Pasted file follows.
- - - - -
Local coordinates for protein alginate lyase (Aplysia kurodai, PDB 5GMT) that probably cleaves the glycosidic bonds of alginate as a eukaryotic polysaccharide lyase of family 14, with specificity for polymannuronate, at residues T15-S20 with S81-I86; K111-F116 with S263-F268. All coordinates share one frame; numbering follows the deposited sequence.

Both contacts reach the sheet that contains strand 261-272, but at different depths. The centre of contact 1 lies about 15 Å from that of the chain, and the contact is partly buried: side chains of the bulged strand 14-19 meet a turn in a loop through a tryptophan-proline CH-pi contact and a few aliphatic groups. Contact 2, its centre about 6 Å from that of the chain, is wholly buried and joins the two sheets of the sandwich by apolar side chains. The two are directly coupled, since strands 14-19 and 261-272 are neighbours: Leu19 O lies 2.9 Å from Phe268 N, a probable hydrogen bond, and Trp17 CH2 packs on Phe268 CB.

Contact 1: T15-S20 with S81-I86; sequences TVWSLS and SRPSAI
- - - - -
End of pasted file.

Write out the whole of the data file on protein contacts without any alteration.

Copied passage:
Local coordinates for protein alginate lyase (Aplysia kurodai, PDB 5GMT) that probably cleaves the glycosidic bonds of alginate as a eukaryotic polysaccharide lyase of family 14, with specificity for polymannuronate, at residues T15-S20 with S81-I86; K111-F116 with S263-F268. All coordinates share one frame; numbering follows the deposited sequence.

Both contacts reach the sheet that contains strand 261-272, but at different depths. The centre of contact 1 lies about 15 Å from that of the chain, and the contact is partly buried: side chains of the bulged strand 14-19 meet a turn in a loop through a tryptophan-proline CH-pi contact and a few aliphatic groups. Contact 2, its centre about 6 Å from that of the chain, is wholly buried and joins the two sheets of the sandwich by apolar side chains. The two are directly coupled, since strands 14-19 and 261-272 are neighbours: Leu19 O lies 2.9 Å from Phe268 N, a probable hydrogen bond, and Trp17 CH2 packs on Phe268 CB.

Contact 1: T15-S20 with S81-I86; sequences TVWSLS and SRPSAI